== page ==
This material is not financial advice or an offer to sell any product. Not every client’s account will have these exact characteristics. The actual characteristics with respect to any particular client account will vary based on a number of factors including but not limited to: (i) the size of the account; (ii) investment restrictions applicable to the account, if any; and (iii) market exigencies at the time of investment.
Clark Capital Management Group, Inc. reserves the right to modify its current investment strategies and techniques based on changing market dynamics or client needs. The information provided in this report should not be considered a recommendation to purchase or sell any particular security, sector or industry. There is no assurance that any securities, sectors or industries discussed herein will be included in an account’s portfolio. Asset allocation will vary and the samples shown may not represent an account’s entire portfolio and in the aggregate may represent only a small percentage of an account’s portfolio holdings. It should not be assumed that any of the securities transactions, holdings or sectors discussed were or will prove to be profitable, or that the investment recommendations or decisions we make in the future will be profitable or will equal the investment performance of the securities discussed herein. Clark Capital Management Group, Inc. is an investment adviser registered with the U.S. Securities and Exchange Commission. Registration does not imply a certain level of skill or training. More information about Clark Capital’s advisory services and fees can be found in its Form ADV Part 2A Appendix 1 Wrap Fee Brochure which is available upon request.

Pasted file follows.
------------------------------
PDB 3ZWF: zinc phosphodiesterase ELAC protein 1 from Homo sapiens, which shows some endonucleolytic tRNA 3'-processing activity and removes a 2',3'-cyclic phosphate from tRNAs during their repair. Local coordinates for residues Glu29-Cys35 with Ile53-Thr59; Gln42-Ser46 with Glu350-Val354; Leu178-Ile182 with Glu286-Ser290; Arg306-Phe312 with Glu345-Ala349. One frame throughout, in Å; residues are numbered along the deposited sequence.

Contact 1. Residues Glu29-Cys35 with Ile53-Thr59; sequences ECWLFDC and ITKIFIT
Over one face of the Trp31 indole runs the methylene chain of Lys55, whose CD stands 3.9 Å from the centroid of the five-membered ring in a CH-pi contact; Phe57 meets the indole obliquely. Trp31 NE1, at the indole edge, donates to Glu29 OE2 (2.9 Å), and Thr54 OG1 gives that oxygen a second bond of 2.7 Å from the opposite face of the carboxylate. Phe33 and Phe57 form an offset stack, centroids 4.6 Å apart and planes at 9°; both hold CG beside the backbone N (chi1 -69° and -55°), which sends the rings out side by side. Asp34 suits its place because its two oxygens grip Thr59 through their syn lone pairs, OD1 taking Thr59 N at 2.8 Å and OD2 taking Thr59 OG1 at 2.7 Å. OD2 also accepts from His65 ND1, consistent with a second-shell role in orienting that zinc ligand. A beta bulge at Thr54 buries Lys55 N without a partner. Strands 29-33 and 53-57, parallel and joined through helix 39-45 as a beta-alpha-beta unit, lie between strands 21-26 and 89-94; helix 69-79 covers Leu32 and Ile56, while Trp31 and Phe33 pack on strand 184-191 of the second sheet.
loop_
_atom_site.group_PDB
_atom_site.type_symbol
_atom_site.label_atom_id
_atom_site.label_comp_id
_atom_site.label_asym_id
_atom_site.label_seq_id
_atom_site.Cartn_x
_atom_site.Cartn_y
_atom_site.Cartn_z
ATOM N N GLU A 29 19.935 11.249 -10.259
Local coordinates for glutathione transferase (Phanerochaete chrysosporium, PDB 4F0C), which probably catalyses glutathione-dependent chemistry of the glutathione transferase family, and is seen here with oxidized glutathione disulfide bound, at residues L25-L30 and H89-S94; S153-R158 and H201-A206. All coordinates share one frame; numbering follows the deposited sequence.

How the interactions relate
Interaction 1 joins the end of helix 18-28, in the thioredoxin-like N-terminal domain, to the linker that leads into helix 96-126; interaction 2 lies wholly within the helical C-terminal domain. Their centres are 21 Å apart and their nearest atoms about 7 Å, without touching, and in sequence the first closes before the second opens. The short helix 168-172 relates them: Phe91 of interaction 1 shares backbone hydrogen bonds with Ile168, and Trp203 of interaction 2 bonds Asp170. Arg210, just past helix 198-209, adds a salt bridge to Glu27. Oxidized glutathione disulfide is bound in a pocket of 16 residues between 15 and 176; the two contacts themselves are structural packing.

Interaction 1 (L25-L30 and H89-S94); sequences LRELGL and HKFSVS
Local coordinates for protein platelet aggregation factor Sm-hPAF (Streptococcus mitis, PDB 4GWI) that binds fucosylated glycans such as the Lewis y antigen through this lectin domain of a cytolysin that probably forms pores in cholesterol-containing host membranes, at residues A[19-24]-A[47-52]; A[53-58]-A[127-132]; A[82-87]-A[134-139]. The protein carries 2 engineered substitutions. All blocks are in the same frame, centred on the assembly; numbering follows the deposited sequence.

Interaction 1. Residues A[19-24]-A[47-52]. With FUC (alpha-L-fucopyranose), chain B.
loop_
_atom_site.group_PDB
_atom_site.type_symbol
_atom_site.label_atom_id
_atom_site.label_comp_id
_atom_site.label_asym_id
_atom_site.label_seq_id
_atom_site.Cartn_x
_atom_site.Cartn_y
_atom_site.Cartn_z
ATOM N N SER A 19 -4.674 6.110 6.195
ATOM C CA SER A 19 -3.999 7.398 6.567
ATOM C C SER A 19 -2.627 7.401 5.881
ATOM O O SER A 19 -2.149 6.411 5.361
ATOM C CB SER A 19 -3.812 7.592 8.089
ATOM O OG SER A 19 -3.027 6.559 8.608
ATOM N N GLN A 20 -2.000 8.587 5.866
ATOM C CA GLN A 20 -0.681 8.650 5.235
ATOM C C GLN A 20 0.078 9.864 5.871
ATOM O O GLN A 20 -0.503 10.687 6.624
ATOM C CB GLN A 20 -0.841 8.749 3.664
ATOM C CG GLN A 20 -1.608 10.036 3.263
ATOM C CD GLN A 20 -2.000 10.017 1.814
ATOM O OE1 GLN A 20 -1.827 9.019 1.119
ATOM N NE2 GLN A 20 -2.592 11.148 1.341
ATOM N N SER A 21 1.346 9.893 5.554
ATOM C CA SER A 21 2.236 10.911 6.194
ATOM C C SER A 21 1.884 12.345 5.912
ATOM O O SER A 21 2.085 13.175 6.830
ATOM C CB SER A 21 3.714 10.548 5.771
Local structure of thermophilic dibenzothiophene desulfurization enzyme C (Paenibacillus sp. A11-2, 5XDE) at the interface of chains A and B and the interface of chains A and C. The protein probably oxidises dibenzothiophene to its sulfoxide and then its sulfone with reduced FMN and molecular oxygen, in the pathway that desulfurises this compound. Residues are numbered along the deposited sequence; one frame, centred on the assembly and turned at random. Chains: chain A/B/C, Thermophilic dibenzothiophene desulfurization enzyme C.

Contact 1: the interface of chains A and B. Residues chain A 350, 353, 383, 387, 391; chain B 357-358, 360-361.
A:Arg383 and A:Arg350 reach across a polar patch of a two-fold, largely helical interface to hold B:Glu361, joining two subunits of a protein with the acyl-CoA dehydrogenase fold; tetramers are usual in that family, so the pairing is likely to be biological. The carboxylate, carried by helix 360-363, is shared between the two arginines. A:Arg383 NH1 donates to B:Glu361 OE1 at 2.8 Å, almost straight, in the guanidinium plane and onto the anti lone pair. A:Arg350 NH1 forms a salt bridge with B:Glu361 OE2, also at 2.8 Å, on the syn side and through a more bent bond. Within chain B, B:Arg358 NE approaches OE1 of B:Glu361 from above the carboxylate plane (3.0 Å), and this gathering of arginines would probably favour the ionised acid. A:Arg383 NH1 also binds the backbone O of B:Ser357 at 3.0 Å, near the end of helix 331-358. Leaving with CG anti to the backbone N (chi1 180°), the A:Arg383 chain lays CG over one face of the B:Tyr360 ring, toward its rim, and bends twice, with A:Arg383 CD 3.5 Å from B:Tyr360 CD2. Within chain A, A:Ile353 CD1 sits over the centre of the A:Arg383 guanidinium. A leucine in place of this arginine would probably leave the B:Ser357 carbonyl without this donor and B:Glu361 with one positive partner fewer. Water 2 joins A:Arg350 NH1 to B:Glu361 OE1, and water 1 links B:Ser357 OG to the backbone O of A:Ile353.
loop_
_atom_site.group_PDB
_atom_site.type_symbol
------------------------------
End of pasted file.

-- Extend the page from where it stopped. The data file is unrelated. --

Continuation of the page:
The MSCI EAFE Index (Europe, Australasia, Far East) is a free float-adjusted market capitalization index that is designed to measure the equity market performance of developed markets, excluding the U.S. & Canada.
These portfolio holdings and weightings reflect portfolio models that may or may not have changes since publication. Actual client holdings and weightings may or may not differ. Performance since position initiated reflects the performance of security from the closing price of the day before the initial purchase date. This performance does not reflect actual performance of any actual client position or account. In addition, performance does not reflect total performance of a specific position as allocations are often reduced or increased. This performance does not reflect the deductions of any fees. For information on fees see the Form ADV Part 2A Appendix 1 Wrap Fee Brochure for Unified Solutions. This research has not been reviewed by FINRA. The S&P 500 Index is an unmanaged market capitalization weighted index of 500 common stocks chosen for market size, liquidity, and industry group representation to represent U.S. equity performance. It represents approximately 75% of the U.S. equities market. Index returns do not reflect fee deductions. Benchmark index performance provided by Bloomberg and includes dividends. It is not possible to make an investment directly in any index.